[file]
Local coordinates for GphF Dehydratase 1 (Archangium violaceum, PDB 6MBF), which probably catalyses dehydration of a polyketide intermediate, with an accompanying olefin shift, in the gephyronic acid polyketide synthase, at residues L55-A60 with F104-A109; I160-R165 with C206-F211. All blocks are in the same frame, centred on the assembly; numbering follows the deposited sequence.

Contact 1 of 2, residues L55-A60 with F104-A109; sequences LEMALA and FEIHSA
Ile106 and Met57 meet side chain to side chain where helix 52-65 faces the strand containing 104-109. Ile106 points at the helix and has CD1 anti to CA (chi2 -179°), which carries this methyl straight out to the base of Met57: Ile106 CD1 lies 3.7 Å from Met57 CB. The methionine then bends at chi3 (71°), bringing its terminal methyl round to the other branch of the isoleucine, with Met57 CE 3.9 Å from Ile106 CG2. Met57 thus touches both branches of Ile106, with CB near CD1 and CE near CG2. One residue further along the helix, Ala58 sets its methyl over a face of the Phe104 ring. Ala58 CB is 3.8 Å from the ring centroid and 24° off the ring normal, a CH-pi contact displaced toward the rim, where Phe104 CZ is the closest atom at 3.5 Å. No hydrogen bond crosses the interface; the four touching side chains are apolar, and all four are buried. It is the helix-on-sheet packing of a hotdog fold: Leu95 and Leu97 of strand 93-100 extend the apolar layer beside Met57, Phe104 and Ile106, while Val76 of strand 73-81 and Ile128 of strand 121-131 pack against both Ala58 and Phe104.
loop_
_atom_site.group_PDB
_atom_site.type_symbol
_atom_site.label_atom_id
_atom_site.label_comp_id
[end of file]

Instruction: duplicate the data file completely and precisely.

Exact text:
Local coordinates for GphF Dehydratase 1 (Archangium violaceum, PDB 6MBF), which probably catalyses dehydration of a polyketide intermediate, with an accompanying olefin shift, in the gephyronic acid polyketide synthase, at residues L55-A60 with F104-A109; I160-R165 with C206-F211. All blocks are in the same frame, centred on the assembly; numbering follows the deposited sequence.

Contact 1 of 2, residues L55-A60 with F104-A109; sequences LEMALA and FEIHSA
Ile106 and Met57 meet side chain to side chain where helix 52-65 faces the strand containing 104-109. Ile106 points at the helix and has CD1 anti to CA (chi2 -179°), which carries this methyl straight out to the base of Met57: Ile106 CD1 lies 3.7 Å from Met57 CB. The methionine then bends at chi3 (71°), bringing its terminal methyl round to the other branch of the isoleucine, with Met57 CE 3.9 Å from Ile106 CG2. Met57 thus touches both branches of Ile106, with CB near CD1 and CE near CG2. One residue further along the helix, Ala58 sets its methyl over a face of the Phe104 ring. Ala58 CB is 3.8 Å from the ring centroid and 24° off the ring normal, a CH-pi contact displaced toward the rim, where Phe104 CZ is the closest atom at 3.5 Å. No hydrogen bond crosses the interface; the four touching side chains are apolar, and all four are buried. It is the helix-on-sheet packing of a hotdog fold: Leu95 and Leu97 of strand 93-100 extend the apolar layer beside Met57, Phe104 and Ile106, while Val76 of strand 73-81 and Ile128 of strand 121-131 pack against both Ala58 and Phe104.
loop_
_atom_site.group_PDB
_atom_site.type_symbol
_atom_site.label_atom_id
_atom_site.label_comp_id